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Ending global poverty begins with women’s rights

Eliana Clay

Eliana Clay

by Oxfam | May 17, 2010

I am an MA student in Women’s Studies at Saint Mary’s University, with a background in Communication Studies and International Development Studies. I am writing my thesis on violence against women in Latin America. My dad is from Nova Scotia, and my mom is from Chile.

I am very interested in development, but sometimes worry about the ways that development can take place—often from above, without active participation and input at the community level, and without including the voices of women and girls.

When I first learned about Oxfam Canada’s work, I was impressed with the ways that women’s voices, and other marginalized voices, are included and valued. I agree that it’s essential to address women’s rights if we want to take poverty or oppression seriously.

As part of my program, I am taking a course called Community Based Learning. The idea is to learn at the community level, and to engage feminism in a very real and practical way, rather than just focusing on theory. So, when I found out about Oxfam through one of the students in the class, I was thrilled.

I couldn’t have made a better choice. I was originally very nervous about volunteering. I wasn’t sure that I would have much to contribute, but Oxfam has helped me to contribute to my community in a real way. The Halifax office staff is very knowledgeable, and has been supportive and encouraging. I feel like I’m learning from them all the time.

My project at Oxfam as part of my internship has been to raise awareness about violence against women during the 16 Days of Action. However, my activities have been very fluid. I’ve collected stories about violence against women to educate and inspire our community. I’ve worked with reporters at the Chronicle Herald to pick up some of these stories. As a result, they have written some very thoughtful pieces that have already gotten people talking.

I also participated in a planning committee for a citywide Dec. 6 vigil for the Montreal Massacre. This has been an amazing experience, because it has brought together some very diverse women with diverse perspectives. The event was all about raising our voices against violence against women, and is in memory of the women who died in Montreal, and to all women who experience violence.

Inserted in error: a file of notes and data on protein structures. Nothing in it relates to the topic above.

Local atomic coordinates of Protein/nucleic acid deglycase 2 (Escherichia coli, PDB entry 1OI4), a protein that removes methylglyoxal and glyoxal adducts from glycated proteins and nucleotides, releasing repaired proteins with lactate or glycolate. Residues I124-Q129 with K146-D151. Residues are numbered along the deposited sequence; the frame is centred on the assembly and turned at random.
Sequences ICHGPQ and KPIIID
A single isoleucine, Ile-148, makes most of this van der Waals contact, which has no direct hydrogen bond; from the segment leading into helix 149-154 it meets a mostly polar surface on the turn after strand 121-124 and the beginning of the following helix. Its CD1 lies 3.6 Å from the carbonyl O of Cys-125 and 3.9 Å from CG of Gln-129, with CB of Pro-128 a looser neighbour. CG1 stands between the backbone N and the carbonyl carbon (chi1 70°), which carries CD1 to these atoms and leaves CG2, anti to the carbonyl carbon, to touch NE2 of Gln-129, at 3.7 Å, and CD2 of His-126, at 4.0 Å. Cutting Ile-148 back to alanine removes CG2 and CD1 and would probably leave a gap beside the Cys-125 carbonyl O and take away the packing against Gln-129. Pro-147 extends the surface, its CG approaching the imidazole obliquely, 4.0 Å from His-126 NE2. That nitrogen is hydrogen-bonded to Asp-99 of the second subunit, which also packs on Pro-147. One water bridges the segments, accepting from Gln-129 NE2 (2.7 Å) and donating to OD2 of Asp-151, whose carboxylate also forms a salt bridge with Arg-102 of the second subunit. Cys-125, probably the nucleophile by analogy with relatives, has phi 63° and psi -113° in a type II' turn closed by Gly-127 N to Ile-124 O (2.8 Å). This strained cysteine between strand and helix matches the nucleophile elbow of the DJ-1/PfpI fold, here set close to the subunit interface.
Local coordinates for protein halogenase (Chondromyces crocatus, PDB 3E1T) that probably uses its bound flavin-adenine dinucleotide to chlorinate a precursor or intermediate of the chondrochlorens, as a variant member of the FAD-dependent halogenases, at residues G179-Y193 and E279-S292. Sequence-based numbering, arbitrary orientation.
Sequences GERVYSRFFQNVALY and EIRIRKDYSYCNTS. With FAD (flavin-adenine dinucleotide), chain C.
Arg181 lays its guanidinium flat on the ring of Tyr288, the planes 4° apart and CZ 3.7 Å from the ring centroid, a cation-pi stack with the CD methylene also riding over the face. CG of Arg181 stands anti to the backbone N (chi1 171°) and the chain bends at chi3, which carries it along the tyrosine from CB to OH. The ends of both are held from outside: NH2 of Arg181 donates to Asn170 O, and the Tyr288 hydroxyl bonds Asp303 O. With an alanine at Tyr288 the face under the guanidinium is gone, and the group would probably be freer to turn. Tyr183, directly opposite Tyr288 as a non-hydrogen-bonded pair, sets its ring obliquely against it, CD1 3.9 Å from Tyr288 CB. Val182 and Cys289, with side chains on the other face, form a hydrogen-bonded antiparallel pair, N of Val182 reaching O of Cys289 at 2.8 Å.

It looks like I am also going to help facilitate a workshop about violence against women with a parent resource centre sometime in the New Year.

My project has kind of morphed each time a new opportunity has arisen to raise awareness. Janet Rhymes, in the Public Engagement, Advocacy and Campaigns Team, has been especially supportive in encouraging me to take opportunities as they come, and to value the spaces that are being created to really talk about the issue.

I have interviewed several people as part of the project. One woman who I interviewed told me later that whatever happened, whether the stories were published or not, I should know that the project was a success because it had gotten her family talking about violence they experienced when she was growing up. I almost cried. This is what it’s all about getting people to talk, so that violence is no longer hidden, or something to be ashamed of. It is something very real, and very common, that we need to address in Canada and around the world. When we talk about it, we name it, and we make it an issue that is worthy to be addressed. By creating this space for people to talk, Oxfam is making a real difference.

I have learned so much from this experience. I have learned that it is possible to make a difference. I have met so many active women and men who prove to me that positive change is taking place. I have learned that it is possible to connect local and global issues. Women’s experiences are similar around the world, and by connecting with each other, we can learn from each other. I have been inspired by Oxfam’s work and commitment to social justice and change at the community level, but also at the level of societal norms and values… which is where our future lies.

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